Sir Joseph Edgar Boehm was Hungarian by descent and Austrian by birth and education. His father was Director of the Imperial Mint, and an important collector of art, ancient and modern. He married Frances Louisa Boehm (d. 1890), née Boteler.
As a young man Boehm spent much time studying old master drawings and the Elgin Marbles in the British Museum. He became one of the foremost sculptors in Britain. He won the Imperial Prize at Vienna in 1856, settled in London in 1862 and was naturalised in 1865, becoming ARA in 1878, and RA in 1882. He was appointed Sculptor-in-Ordinary to Queen Victoria. His most well known sculptures in London are his General Gordon in St Paul's, Wellington at Hyde Park Corner, his Queen Victoria and Prince Albert on the Temple Bar monument on Fleet Street, and his Tyndale in the Victoria Embankment Gardens.
Boehm produced a bust of JW in terracotta in 1872, which was regarded as a very good portrait. At JW's bankruptcy it was bought by Thomas Way for six guineas. It appears that in 1878 JW intended to paint Boehm's portrait [#00499], but the painting was never carried out. In 1879 Boehm agreed to execute decorations for JW's White House, the Metropolitan Board of Works having insisted on the inclusion of certain stone mouldings to enliven the facade. However, these designs were not executed.
JW and Boehm were in correspondence between 1868 and 1890. They were on extremely friendly terms and supported each other in their careers. In October 1878 Boehm asked JW, whom he playfully called 'Mac', to speak a favourable word to his American contacts in order that Boehm might secure a commission to sculpt an equestrian statue of General Lee (#00320). JW, who affectionately referred to Boehm as 'Spuch', in turn asked his friend to appear as a witness on his behalf at the Ruskin v Whistler trial of November 1878 (#00322).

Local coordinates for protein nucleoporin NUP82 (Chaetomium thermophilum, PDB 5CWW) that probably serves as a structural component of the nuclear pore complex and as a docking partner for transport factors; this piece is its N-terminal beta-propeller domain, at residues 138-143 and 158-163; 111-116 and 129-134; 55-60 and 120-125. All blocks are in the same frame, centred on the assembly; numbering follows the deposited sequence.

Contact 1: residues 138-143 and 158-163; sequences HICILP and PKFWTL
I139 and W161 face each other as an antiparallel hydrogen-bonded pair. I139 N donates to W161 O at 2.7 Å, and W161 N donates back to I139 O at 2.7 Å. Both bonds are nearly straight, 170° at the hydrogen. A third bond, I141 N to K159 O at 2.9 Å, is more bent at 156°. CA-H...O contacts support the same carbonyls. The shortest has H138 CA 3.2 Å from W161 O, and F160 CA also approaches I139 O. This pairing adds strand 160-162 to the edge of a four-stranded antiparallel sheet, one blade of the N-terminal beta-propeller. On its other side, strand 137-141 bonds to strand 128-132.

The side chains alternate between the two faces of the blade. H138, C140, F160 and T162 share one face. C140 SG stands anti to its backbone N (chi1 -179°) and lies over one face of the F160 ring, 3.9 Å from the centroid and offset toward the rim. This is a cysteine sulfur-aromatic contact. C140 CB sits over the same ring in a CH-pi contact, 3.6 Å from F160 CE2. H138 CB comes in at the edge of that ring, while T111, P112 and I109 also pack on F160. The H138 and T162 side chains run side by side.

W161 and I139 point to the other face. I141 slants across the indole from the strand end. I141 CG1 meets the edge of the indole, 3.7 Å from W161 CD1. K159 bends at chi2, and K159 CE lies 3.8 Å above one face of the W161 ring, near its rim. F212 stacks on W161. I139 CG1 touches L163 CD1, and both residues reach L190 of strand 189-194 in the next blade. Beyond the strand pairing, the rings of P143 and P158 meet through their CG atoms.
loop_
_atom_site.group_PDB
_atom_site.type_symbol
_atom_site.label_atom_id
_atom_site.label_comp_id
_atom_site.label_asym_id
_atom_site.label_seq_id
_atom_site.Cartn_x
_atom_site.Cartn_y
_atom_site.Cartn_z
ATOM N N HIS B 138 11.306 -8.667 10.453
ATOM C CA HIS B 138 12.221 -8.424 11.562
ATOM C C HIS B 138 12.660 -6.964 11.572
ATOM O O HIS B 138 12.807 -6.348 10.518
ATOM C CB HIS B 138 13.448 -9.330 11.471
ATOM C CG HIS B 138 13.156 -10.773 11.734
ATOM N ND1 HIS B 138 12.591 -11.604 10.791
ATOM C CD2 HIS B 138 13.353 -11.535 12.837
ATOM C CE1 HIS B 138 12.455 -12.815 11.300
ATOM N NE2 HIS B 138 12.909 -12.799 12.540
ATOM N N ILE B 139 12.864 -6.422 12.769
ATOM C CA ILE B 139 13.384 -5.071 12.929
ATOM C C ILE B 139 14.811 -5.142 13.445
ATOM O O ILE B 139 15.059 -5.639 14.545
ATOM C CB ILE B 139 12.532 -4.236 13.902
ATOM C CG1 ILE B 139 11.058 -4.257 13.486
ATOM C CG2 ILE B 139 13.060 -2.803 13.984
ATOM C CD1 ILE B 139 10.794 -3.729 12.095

In the early 1880s JW asked Boehm to wield any possible influence he might have to insure that George McCullough should obtain the Curatorship of the Royal Academy (#07620). In 1890 JW presented Boehm with a copy of his Gentle Art of Making Enemies (1890) in which he had made a personal dedication to his friend.
Stocker, Mark, Royalist and Realist: The Life and Work of Sir Joseph Edgar Boehm, New York, 1988; Bénézit, E., Dictionnaire des Peintres, Sculpteurs, Dessinateurs et Graveurs, 8 vols, Paris, 1956-61; Soros, Susan Weber (ed.), E. W. Godwin: Aesthetic Movement Architect and Designer, New Haven and London, 1999; Stocker, Mark, 'Sir Joseph Edgar Boehm', The Grove Dictionary of Art Online, ed. L. Macy, http://www.groveart.com (accessed 30 November 2001).